Saudi “libel tourist” wins a round

Khalid Salim a bin MahfouzSheik Khalid Salim a bin Mahfouz sleeps with goats and chickens. And he looks like a weasel, too. So sue me.

Dr. Rachel Ehrenfeld made some perhaps better-researched statements in her 2003 book Funding Evil: How Terrorism is Financed – and How to Stop It. In particular, she accused Saudi billionaire Sheik Khalid Salim a bin Mahfouz of financing terrorism in a big way:

Her book had reported that bin Mahfouz, the former chairman of Saudi Arabia’s largest bank, National Commercial Bank, had allegedly deposited “tens of millions of dollars in London and New York directly into terrorist accounts—the accounts of the same terrorists who were implicated in the 1998 bombings of the U.S. embassies in Kenya and Tanzania, in which 224 people were killed, including twelve Americans, and more than four thousand were injured.”

The book implicated bin Mahfouz in transferring from the bank’s Zakat (charity) Committee some $74 million to the International Islamic Relief Organization (IIRO) and to the Muwafaq “blessed relief” Foundation. Muwafaq in turn allegedly deposited funds directly with al Qaeda. Finally, Ehrenfeld also indicated that much of the funding for terrorism emanates from the Saudis, including the bin Mahfouz and al Rahji families, who allegedly funnel the monies through a host of “charitable” institutions. — Alyssa A. Lappen, ‘Libel Wars’, Frontpage Magazine (2005)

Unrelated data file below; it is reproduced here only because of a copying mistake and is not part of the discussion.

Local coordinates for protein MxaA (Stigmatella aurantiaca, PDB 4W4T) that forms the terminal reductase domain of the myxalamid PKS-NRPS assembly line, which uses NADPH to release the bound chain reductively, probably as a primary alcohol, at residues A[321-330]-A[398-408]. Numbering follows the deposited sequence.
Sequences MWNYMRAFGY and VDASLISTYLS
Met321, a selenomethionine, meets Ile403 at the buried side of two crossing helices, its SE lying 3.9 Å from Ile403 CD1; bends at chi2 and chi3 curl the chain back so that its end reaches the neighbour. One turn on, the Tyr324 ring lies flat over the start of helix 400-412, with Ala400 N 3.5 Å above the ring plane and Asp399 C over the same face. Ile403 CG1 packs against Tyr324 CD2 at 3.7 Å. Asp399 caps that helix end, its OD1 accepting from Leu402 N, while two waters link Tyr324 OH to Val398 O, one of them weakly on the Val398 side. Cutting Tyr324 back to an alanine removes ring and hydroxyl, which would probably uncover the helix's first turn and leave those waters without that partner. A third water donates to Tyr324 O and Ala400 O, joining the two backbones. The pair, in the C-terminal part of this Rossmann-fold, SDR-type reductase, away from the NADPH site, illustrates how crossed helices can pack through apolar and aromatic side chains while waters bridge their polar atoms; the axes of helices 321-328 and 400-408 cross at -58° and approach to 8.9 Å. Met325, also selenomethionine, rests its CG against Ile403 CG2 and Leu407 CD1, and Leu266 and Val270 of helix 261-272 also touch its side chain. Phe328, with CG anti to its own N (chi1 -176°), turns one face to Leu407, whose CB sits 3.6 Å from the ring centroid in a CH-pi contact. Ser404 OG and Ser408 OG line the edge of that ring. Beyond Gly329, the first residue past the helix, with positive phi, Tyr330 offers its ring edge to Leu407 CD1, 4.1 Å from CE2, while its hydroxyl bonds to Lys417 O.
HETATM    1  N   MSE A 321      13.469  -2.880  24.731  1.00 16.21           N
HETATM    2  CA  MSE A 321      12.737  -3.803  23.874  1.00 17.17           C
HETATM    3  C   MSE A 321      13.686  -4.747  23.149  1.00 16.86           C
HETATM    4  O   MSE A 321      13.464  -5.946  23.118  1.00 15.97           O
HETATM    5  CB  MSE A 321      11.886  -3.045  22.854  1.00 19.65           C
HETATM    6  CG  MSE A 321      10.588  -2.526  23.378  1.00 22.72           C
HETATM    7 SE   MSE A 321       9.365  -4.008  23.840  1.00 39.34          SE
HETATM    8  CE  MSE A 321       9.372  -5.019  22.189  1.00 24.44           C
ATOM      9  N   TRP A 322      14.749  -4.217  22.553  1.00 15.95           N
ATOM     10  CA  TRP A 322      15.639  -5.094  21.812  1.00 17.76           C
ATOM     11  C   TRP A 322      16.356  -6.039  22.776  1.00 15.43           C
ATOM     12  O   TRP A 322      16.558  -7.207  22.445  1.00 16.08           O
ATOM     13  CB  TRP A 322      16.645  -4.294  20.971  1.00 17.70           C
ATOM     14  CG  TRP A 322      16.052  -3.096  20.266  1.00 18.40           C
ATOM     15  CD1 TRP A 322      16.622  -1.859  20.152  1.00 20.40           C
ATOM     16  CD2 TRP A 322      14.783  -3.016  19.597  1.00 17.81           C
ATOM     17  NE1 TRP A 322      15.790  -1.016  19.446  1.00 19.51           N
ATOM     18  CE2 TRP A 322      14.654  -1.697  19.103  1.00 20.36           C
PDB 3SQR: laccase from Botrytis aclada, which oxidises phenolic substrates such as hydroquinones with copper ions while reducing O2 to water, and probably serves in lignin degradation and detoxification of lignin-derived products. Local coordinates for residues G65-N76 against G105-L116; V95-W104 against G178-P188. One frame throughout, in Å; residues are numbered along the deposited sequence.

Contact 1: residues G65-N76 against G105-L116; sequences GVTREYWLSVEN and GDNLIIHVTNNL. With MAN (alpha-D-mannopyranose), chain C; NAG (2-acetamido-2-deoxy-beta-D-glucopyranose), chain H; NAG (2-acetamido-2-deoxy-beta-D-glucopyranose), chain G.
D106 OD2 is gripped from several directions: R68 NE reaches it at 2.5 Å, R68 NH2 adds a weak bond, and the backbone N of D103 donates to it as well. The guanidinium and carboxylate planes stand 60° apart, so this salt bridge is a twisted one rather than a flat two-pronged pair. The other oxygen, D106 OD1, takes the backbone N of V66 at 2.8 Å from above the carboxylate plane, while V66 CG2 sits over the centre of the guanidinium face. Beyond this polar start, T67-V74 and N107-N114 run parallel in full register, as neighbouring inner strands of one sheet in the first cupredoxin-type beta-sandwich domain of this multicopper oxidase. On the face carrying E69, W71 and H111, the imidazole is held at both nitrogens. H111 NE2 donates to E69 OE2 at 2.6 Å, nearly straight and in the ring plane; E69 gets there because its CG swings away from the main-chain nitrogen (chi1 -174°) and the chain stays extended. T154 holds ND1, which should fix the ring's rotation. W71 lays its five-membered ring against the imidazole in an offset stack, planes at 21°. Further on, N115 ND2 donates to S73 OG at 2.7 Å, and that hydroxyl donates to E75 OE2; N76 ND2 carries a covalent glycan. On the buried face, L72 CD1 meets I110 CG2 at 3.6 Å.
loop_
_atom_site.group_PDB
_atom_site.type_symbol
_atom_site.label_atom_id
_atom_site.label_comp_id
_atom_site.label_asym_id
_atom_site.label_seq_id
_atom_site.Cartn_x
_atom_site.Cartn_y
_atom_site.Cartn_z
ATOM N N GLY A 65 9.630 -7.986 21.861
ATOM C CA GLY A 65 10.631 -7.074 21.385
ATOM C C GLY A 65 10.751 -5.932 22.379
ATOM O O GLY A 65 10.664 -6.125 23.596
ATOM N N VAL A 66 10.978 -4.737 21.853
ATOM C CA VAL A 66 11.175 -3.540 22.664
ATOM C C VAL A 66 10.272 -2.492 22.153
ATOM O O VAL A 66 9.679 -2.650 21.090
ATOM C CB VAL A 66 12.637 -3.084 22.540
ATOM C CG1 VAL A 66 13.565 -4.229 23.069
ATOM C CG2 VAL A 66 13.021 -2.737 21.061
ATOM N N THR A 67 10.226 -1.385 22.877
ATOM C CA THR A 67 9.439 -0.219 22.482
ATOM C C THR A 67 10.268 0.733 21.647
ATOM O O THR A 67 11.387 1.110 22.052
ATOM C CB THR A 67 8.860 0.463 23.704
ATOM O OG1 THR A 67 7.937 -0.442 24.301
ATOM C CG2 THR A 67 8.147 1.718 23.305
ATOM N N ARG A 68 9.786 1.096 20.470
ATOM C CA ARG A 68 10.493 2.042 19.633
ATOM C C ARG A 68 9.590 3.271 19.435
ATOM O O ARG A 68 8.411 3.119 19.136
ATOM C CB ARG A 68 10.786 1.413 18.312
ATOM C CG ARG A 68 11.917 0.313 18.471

Ehrenfeld’s accusations were carefully documented, and under US law are protected as free speech. However, libel laws in the UK are much looser and put the burden of proof on the accused. Although only a handful of books were sold in the UK, Ehrenfeld describes what happened:

Bin Mahfouz sued me in London in January 2004, shortly after the U.S. publication of my book… I refused to acknowledge the jurisdiction of a British court over a book published here; the court then ruled for bin Mahfouz by default, enjoined British publication of Funding Evil, awarded bin Mahfouz $225,900 in damages and expenses and ordered me to publicly apologize and destroy the book. I refuse to acknowledge the British Court or its ruling…

Since British libel law favors suits such as bin Mahfouz’s, and the First Amendment protects U.S. journalists reporting on public issues, I chose to fight his false claims in America. I sued in a New York federal court, for a declaration that bin Mahfouz’ English default judgment is unenforceable in the United States, because it violates my First Amendment rights…

On June 8, the Second Circuit Court of Appeals unanimously declared my case is “ripe” for hearing in a U.S. [state] court, noting that the case has implications for all U.S. authors and publishers, whose First Amendment rights are threatened by foreign libel rulings.

Unfortunately, the New York State Court of Appeals (the state’s highest court) has just ruled that a New York court cannot hear Ehrenfeld’s case on the technical grounds that bin Mahfouz does little business in New York.